Parenting Journeys

An Interview with Vicki Cockerill

no comments
0
0

Vicki is an incredibly talented writer, freelance blogger, social media advisor, NICU campaigner and mental health advocate.   We were fortunate to catch up with her to find out more about her parenting journey…

How did your parenting journey start?
My parenting journey started in 2014, when my first son was born on the 18.9.14. It was not a typical start to being a parent with a 9 day stay in NICU, a CHD diagnosis, a neo natal stroke and taking Elijah down to Great Ormond Street at 6 months old to have open heart surgery. This took a toll on me mentally and I was diagnosed with PTSD when Elijah was 18 months old. Then in November 2016, I fell pregnant with my second son Harlow who was born in the bath at home, delivered by Dad in just 50 minutes! So, far the two journeys have been very different but equally as challenging.

What were your expectations?
Parenting expectations were set by what I had seen on TV, in films, glossy parenting books and magazines. They most certainly did not prepare me for the reality of child birth and the aftermath of a NICU stay. No one spoke to me about what would happen if your baby was ill, if you became mentally ill as a result and I was left feeling lonely, isolated and traumatised. For example, when was the last time you saw someone who was suffering from PND gracing the front cover of a baby magazine? Or a chapter in your parenting books about NICU babies?

How do you feel about those expectations now?
Looking back on what I had based my expectations on, I feel very angry, misled and resentful. They are just not realistic, it is the same post partem, we do not just snap back into our skinny jeans and when we do not we feel like we have failed, as we are force fed that this is what should be happening. I feel as though now I am ready, I will talk honestly about the ugly truths of parenting that you won’t see on TV, or in a film. But, this is real life and if I am going through these things then surely others are too, so why is it not socially acceptable to talk about them?

What has been the easiest part (or parts)?
The easiest part of parenting? I don’t really have an answer for this. I don’t think any of this comes easily especially not for me. There are times I have struggled to find the magic unconditional love and maternal bond with my boys. I have found it hard to get up in the mornings to carry on. If I really had to answer, it is perhaps the automatic pride I have for both of my boys that even on a horrendous day they could turn around and do something that makes me instantly proud of the little people they are becoming.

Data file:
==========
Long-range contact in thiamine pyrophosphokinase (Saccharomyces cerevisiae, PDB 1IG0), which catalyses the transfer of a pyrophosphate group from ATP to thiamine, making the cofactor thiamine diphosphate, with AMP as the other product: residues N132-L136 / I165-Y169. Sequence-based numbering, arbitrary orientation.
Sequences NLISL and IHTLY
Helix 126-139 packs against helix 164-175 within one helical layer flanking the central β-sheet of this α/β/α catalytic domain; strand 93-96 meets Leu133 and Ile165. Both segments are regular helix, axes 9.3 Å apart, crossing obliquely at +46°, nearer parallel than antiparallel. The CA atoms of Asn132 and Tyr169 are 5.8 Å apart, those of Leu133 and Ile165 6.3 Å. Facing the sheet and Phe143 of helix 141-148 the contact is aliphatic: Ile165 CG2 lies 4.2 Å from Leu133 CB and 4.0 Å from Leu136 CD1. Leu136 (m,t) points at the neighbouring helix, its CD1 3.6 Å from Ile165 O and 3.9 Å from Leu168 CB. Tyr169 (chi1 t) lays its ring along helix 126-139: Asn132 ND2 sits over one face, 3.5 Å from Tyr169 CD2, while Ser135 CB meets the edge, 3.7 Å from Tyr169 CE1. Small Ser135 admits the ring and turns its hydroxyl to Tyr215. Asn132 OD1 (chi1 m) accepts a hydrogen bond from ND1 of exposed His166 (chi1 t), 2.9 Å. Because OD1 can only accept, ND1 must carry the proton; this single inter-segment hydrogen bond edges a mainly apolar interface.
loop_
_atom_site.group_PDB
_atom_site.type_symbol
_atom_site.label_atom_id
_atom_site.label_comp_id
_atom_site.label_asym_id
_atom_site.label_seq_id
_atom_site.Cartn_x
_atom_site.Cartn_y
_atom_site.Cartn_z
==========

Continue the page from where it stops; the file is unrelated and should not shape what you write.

Where have you struggled the most?
Being unable to live up to the perfect mother image we are supposed to all be. Balancing both boys, work, crafts, organic cooking whilst looking amazing doing it. Oh, and don’t forget the immaculate house too. Knowing I am not that perfect super mum has made me feel like a failure. We have this pressure to do it all, and it comes from all angles. When we do not manage the pressure, we are led to believe we are bad mothers, or failures, but we should not have this pressure at all. Becoming depressed after the birth of both boys and through pregnancy further fuelled these feelings.

Have you always felt supported?
No, mental health support for NICU parents is severely lacking. Health visitors didn’t know how to handle us and would constantly refer us to hospital, when hospital would say we needed to talk to health visitors. There are no follow ups for parents who have gone through their child being in NICU yet the percentage of going on to suffer PND or PTSD is very high. We also live in a country where the mental health support system is too overwhelmed to be an effective support tool. I am lucky to have always had a supportive partner and friends and being able to both give and receive support via social media has been a blessing.

What helps you get through the tough days?
Until very recently and I am talking about a matter of weeks, I wouldn’t have been able to say what gets me through the tough days, but I have spent a lot of time reflecting recently. I have an amazing partner and friends; my Nan helps with housework and childcare. I have also started The Positive Planner which is helping me break the cycle of negativity I have been in for some time and helping me focus on what I can do rather than what I cannot. I am setting manageable goals and finding gratitude each day. Oh, and gin that helps.

What makes you smile?
Even though one is trouble and the other hates sleep, the boys make me smile through and through. One funny look, or when the laugh at each other. In 10 years no one has made me smile as much as Greg and every day he makes me laugh. You must have laughter it is the one thing that has always been in our relationship even when things hit rock bottom, we laughed.

Anything else you would like to add?
If I could go back in time to just after Elijah was born I would tell myself it is okay. It is okay to feel all thee negative emotions and not to feel guilty about that. It is okay not to do it all, to not enjoy motherhood every single day. There is just not enough education out there about the actual realities of parenting. Be honest with yourself and others about the good, the bad and the ugly. Try and keep positive and realise you can carry on.

Vicki confesses honestly about all things parent, NICU, CHD, Maternal Mental Health and Social Media related whilst navigating her way with two small humans and finding any excuse for a laugh and a gin!  You can read her blog here.  Or follow her on FB, Twitter and Instagram

Facebook Comments